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1- Department of Biology, Islamic Azad University, Damghan Branch, Damghan, Iran.
2- Student Research Committee, Faculty of Medicine, Semnan University of Medical Sciences, Semnan, Iran.
3- Laboratory of Learning and Memory, Research Center of Physiology, Semnan University of Medical Sciences, Semnan, Iran.
Purpose of the study: Post-training administration of glucocorticoids enhance memory consolidation of inhibitory avoidance learning. Given the involvement of 5-HT6 receptors in memory processing and that glucocorticoids interact with brain serotonergic system in regulating memory processing, we examined whether glucocorticoid influences on the consolidation of emotional memory depend on hippocampal 5-HT6 receptors.
Methods: Rats were trained in an inhibitory avoidance task and immediately received systemic injections of corticosterone (CORT) and intra-hippocampal injections of 5-HT receptors agonist or antagonist. 48 hours after training, the memory retention test was done and immediately after the behavioral test the animals were sacrificed and the hippocampi (left and right) rapidly dissected out for molecular studies.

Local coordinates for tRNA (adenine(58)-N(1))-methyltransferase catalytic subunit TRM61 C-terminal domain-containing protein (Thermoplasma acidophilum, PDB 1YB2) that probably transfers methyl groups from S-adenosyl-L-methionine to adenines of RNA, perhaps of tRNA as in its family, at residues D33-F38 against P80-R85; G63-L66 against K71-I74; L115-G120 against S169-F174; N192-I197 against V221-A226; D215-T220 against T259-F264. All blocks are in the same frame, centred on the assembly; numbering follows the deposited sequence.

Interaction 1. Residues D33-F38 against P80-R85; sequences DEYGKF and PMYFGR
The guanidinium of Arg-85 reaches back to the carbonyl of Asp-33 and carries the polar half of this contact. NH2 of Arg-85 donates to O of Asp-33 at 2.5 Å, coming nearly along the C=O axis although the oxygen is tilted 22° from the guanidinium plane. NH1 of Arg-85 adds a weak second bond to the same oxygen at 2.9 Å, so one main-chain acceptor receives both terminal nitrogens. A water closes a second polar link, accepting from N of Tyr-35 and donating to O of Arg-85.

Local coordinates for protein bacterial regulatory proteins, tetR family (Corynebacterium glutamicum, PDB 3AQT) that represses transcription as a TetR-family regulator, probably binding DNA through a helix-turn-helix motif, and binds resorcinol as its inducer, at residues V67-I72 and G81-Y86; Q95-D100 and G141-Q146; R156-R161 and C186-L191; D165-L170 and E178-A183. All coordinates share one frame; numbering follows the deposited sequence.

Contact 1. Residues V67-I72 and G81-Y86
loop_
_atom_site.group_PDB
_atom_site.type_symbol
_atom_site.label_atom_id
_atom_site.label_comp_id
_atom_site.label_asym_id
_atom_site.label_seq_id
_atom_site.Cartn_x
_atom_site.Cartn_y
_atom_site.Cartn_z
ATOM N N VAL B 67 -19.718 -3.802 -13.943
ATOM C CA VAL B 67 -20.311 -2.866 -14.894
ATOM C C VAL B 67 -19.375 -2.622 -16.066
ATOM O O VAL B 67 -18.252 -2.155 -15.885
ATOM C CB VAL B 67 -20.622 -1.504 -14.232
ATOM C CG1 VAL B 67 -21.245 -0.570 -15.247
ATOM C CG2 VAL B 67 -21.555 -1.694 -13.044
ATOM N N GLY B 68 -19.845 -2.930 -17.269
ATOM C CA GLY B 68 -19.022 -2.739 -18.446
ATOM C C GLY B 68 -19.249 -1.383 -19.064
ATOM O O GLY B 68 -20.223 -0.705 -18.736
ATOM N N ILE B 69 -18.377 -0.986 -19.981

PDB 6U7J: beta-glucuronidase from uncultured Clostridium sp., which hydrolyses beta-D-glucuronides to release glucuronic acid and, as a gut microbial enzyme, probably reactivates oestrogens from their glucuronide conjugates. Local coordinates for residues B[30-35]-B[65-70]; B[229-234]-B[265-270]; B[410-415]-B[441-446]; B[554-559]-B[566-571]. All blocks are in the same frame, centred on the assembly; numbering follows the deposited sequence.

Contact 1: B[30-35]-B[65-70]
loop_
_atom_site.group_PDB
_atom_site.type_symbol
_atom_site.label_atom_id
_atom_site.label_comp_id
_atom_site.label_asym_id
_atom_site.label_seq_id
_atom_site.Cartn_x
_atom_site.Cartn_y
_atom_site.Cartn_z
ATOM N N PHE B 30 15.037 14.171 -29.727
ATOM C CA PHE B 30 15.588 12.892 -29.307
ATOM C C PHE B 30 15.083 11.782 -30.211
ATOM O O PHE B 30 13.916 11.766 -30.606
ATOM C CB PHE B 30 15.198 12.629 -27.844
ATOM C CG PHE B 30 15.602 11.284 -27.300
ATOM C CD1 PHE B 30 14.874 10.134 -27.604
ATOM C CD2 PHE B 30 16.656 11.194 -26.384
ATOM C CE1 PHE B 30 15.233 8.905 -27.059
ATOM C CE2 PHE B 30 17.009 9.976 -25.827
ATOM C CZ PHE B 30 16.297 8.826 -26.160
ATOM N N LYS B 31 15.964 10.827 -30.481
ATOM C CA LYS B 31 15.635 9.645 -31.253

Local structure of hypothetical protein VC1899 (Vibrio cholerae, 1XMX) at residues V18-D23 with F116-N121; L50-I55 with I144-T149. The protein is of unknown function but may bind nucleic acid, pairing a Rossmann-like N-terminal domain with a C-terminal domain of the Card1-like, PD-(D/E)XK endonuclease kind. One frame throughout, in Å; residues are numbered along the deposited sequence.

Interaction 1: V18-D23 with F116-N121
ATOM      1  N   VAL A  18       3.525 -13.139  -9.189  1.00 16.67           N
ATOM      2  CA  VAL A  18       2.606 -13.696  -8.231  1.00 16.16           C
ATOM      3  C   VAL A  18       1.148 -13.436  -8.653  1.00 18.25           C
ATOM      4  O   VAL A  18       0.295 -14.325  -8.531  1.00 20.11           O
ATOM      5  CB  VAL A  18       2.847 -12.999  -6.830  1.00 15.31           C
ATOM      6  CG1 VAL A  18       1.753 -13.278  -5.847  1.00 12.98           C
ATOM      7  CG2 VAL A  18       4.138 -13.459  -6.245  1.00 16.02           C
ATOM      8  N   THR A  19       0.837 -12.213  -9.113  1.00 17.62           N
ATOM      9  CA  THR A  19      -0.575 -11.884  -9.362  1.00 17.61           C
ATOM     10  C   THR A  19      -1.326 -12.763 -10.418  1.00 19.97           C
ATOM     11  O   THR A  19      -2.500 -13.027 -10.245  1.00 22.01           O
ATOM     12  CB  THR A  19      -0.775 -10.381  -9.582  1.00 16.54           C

Results: Post-training injections of different doses of CORT (1.25, 2.5. 5, and 10 mg/kg) enhanced memory retention in a dose-dependent manner. The CORT-induced enhancement of memory consolidation was blocked by bilateral intra-hippocampal injections of 5-HT6 receptor antagonist SB271046 (5 or 10 ng/per side), but not agonist EMD386088 (5 or 10 ng/per side). Furthermore, systemic CORT reduced 5-HT6 receptor mRNA and protein expression in the hippocampus. Both doses of 5-HT6 receptor agonist and antagonist significantly enhanced and reduced the expression of 5-HT6 receptor, respectively, and both ligands at the higher dose (10 ng) enhanced memory consolidation.  Moreover, corticosterone injection attenuated and enhanced, respectively, the effects of agonist and antagonist on 5-HT6 receptor expression.
Conclusions: These behavioral and molecular findings indicated an interaction between glucocorticoids and hippocampal 5-HT6 receptors in the consolidation of emotionally arousing experiences.
Type of Study: Original | Subject: Behavioral Neuroscience
Received: 2018/08/17 | Accepted: 2018/08/20 | Published: 2018/03/15

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